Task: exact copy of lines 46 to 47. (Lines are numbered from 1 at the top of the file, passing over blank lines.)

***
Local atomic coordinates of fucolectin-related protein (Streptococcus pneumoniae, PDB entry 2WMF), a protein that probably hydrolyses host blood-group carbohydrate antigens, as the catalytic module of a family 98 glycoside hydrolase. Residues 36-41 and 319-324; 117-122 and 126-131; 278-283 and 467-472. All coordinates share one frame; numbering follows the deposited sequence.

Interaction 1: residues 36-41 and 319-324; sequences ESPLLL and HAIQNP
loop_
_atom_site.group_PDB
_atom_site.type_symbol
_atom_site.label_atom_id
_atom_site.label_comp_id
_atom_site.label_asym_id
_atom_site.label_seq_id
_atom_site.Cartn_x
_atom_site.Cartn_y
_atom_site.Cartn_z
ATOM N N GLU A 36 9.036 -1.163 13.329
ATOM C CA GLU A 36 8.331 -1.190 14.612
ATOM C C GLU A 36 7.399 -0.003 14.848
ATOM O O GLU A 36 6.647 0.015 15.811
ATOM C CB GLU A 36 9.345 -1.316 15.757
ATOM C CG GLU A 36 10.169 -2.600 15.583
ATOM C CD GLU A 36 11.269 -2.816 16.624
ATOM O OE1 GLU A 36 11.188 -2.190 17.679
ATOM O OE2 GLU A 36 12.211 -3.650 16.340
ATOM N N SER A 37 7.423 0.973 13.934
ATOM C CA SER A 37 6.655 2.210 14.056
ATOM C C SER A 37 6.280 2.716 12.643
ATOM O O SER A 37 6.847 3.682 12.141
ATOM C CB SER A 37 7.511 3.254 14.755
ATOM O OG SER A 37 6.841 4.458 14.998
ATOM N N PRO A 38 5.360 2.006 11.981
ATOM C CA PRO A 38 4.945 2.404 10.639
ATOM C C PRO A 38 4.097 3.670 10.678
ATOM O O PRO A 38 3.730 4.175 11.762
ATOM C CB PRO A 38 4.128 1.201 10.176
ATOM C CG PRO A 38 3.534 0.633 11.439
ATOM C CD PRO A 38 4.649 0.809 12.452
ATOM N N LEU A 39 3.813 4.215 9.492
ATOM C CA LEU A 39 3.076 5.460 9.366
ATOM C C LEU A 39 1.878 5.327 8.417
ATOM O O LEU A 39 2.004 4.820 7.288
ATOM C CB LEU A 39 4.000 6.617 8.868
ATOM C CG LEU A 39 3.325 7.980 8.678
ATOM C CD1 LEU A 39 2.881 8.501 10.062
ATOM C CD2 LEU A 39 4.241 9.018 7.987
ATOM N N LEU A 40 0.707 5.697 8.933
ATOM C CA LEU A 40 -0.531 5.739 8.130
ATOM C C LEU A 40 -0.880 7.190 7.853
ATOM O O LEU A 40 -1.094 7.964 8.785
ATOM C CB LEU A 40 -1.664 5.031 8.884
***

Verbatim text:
ATOM O O LEU A 40 -1.094 7.964 8.785
ATOM C CB LEU A 40 -1.664 5.031 8.884